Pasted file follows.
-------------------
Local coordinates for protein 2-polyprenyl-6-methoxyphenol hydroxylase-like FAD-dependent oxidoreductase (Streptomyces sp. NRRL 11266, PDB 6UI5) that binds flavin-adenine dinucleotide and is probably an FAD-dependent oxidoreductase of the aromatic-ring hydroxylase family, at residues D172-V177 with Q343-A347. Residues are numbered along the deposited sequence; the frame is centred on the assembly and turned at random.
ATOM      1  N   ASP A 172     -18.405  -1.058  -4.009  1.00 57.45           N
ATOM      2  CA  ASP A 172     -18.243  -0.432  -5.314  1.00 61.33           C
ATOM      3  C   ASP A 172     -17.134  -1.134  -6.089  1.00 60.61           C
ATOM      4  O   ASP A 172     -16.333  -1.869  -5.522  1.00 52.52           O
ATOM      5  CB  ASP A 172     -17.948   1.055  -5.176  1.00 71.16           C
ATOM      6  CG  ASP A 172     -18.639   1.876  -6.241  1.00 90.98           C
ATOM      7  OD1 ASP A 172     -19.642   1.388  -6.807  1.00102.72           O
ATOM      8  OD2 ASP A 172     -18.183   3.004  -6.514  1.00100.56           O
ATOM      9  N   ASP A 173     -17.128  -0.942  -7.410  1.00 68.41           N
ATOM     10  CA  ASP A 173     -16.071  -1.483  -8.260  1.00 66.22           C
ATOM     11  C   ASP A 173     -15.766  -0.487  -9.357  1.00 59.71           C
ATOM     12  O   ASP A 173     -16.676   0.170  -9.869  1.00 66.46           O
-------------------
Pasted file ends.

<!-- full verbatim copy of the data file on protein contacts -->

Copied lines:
Local coordinates for protein 2-polyprenyl-6-methoxyphenol hydroxylase-like FAD-dependent oxidoreductase (Streptomyces sp. NRRL 11266, PDB 6UI5) that binds flavin-adenine dinucleotide and is probably an FAD-dependent oxidoreductase of the aromatic-ring hydroxylase family, at residues D172-V177 with Q343-A347. Residues are numbered along the deposited sequence; the frame is centred on the assembly and turned at random.
ATOM      1  N   ASP A 172     -18.405  -1.058  -4.009  1.00 57.45           N
ATOM      2  CA  ASP A 172     -18.243  -0.432  -5.314  1.00 61.33           C
ATOM      3  C   ASP A 172     -17.134  -1.134  -6.089  1.00 60.61           C
ATOM      4  O   ASP A 172     -16.333  -1.869  -5.522  1.00 52.52           O
ATOM      5  CB  ASP A 172     -17.948   1.055  -5.176  1.00 71.16           C
ATOM      6  CG  ASP A 172     -18.639   1.876  -6.241  1.00 90.98           C
ATOM      7  OD1 ASP A 172     -19.642   1.388  -6.807  1.00102.72           O
ATOM      8  OD2 ASP A 172     -18.183   3.004  -6.514  1.00100.56           O
ATOM      9  N   ASP A 173     -17.128  -0.942  -7.410  1.00 68.41           N
ATOM     10  CA  ASP A 173     -16.071  -1.483  -8.260  1.00 66.22           C
ATOM     11  C   ASP A 173     -15.766  -0.487  -9.357  1.00 59.71           C
ATOM     12  O   ASP A 173     -16.676   0.170  -9.869  1.00 66.46           O